1st Battalion Rifle Brigade - The Commanding Officer’s Charger, 1859
1st Battalion Rifle Brigade - The Commanding Officer’s Charger, 1859
1st Battalion Rifle Brigade - The Commanding Officer’s Charger, 1859
1st Battalion Rifle Brigade - The Commanding Officer’s Charger, 1859
1st Battalion Rifle Brigade - The Commanding Officer’s Charger, 1859
1st Battalion Rifle Brigade - The Commanding Officer’s Charger, 1859
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1st Battalion Rifle Brigade - The Commanding Officer’s Charger, 1859

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Overall: 68.5cm (27in) x 86cm (34in)

Oil on canvas. Equestrian portrait of ‘The Marshal’, a Barb or Berber horse, equipped with the review order horse furniture of a field officer of the Rifle Brigade, comprising black fringed bridle with silver fittings, hunting pattern saddle, black lambskin saddlecloth, rifle green head rope and chain, and black throat plume. Signed and dated lower 'Halby 1859’ Canvas: cm (20.25in) x cm (26.75in). Contained in its original giltwood and gesso frame with applied plaque, inscribed, ’A Barb Horse originally belonging to Marshal St. Arnaud, / the Commander-in-Chief of the French Army in the Crimea, / by whom it was sold to Field Marshal Lord Raglan, who sold it to General E.A. Somerset. General Somerset / rode it as a Charger whilst commanding the 1st Batt./ Rifle Brigade, and subsequently when Quarter Master General at Portsmouth. It was eventually given to / Colonel the Hon. F.C. Morgan, M.P. and died at Ruperra.’

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Belonging to the North African breed of riding horse renowned for hardiness and stamina, The Marshal took his name from the Marshal of France Armand-Jacques Leroy de Saint-Arnaud (1798-1854). Prior to commanding the 30,000-strong French component of the Allied Army deployed to the Crimea in 1854, Saint-Arnaud’s career encompassed a scandalous private life, hard service with the Foreign Legion in Algeria and massacres that were regarded with horror in the French press. In 1851 he returned to France to become minister of war and to mastermind the coup d'état which placed Louis Napoleon on the throne. In 1854 The Marshal numbered among the chargers Saint-Arnaud took to the Crimea, but just one week after the Allied victory at the Alma, Saint-Arnaud was dead from a long-standing illness. His remains were interred at Les Invalides.

The Marshal was purchased by the British Commander-in-Chief Fitzroy Somerset, Lord Raglan whose failure to deliver orders with sufficient clarity resulted in the fateful Charge of the Light Brigade at the Battle of Balaclava. Despite repeatedly referring to the Russian enemy as the French, the one armed Peninsula and Waterloo veteran is said to have been on good terms with Saint-Arnaud with whom to conversed fluently in French. If it was The Marshal that Raglan rode at the Battle of Inkerman, then both master and mount had luck on their side, as The Times war reporter William Howard Russell recorded: ‘Perhaps there was never an infantry action in which so many chargers and artillery horses were destroyed, Altogether, with staff, we lost about 150, the French about 100, and the Russians nearly 400 horses. Their mangled bodies covered the ground. Lord Raglan and staff were in front of the troops, and in the very thickest of the fire. So hot was the cannonade and mystery round his lordship that no one can understand how he escaped uninjured. An eight-inch shell came roaring and hissing between the legs of Lord Raglan’s horse, and exploded behind him and the staff …’ Three staff officers were hit next to Raglan, two of whom being wounded were mercilessly cut to pieces and bayoneted by a Russian officer running in with five or six men.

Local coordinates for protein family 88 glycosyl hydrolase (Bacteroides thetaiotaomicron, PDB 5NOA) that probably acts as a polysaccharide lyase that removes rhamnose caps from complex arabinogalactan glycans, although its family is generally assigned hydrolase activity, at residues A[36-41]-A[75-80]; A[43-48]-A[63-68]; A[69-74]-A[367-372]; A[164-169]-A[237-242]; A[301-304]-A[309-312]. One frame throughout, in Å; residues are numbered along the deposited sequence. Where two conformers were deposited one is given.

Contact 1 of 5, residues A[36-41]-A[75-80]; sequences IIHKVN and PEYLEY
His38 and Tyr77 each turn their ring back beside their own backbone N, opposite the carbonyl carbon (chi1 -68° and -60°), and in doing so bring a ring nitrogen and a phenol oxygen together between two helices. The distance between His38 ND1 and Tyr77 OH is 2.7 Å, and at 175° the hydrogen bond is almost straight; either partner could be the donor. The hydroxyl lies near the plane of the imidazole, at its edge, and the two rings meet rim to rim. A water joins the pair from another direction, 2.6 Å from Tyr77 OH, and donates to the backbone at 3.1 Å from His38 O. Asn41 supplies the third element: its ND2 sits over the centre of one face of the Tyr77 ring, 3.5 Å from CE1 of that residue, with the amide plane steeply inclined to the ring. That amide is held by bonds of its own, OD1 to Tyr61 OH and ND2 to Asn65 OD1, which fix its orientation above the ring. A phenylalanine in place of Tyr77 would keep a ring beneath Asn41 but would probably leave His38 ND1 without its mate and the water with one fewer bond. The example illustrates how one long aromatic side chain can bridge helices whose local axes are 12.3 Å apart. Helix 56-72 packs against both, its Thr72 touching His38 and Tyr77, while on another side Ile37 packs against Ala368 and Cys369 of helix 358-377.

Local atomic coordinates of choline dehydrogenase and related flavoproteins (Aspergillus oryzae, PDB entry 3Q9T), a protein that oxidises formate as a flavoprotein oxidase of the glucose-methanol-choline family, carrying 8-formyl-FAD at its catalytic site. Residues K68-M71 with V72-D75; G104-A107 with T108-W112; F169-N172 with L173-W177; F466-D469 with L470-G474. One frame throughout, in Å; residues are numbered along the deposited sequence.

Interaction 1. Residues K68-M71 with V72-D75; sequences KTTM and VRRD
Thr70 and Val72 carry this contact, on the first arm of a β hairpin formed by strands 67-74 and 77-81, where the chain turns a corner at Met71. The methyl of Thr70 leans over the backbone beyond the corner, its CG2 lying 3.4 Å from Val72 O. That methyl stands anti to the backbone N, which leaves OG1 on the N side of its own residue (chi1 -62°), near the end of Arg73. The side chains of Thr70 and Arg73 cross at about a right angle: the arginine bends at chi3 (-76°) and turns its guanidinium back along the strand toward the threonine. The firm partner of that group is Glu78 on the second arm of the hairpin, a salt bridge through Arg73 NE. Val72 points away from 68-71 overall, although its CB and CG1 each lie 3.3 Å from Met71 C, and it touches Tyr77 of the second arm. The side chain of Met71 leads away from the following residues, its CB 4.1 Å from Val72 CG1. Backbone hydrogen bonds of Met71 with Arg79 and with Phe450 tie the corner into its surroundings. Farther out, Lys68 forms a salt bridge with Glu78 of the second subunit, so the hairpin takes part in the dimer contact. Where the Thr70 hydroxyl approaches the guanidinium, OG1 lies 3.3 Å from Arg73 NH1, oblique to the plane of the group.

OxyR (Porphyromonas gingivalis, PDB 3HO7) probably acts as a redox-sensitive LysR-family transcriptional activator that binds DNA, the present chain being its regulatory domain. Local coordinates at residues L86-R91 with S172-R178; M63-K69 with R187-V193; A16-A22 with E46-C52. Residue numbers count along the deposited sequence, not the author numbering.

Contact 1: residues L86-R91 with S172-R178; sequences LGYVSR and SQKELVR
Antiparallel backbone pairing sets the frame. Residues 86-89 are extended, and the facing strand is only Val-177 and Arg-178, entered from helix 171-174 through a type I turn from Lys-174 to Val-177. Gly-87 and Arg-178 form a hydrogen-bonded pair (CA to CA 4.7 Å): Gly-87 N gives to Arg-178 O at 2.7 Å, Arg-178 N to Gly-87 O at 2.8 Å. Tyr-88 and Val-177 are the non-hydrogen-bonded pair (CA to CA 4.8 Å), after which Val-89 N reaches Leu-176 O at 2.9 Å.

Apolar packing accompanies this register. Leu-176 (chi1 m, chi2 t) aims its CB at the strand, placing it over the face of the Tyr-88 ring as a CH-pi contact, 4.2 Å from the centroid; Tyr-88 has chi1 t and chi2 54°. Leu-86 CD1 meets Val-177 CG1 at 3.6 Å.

The severity of the Crimean winter and a poorly coordinated Allied assault on Sevastopol in June 1855 ultimately did for Raglan who died later that month while suffering from dysentry and depression. Ownership of The Marshal meanwhile passed to Lord Raglan’s nephew Major Edward Arthur Somerset of the Rifle Brigade.  Somerset  who was to become Governor of Gibraltar and Colonel Commandant of the King's Royal Rifle Corps from 1884 until his death in 1886, was a veteran of the Eight Xhosa War in South Africa saw action at the Alma, Balaclava and Inkermann. He was promoted Lieutenant-Colonel on 23 March 1857. 

The Marshal came to England with Somerset and in 1861 was ridden during the latter’s appointment as QMG Portsmouth in 1861. The Marshal’s latter years were spent at Ruperra Castle, Caerphilly, Wales, the seat of the Rifle Brigade and Crimea officer Colonel Frederick Courtenay Morgan (1834-1909). who later held successive appointments in the Militia and like Raglan and Somerset was a sometime Tory Member of Parliament.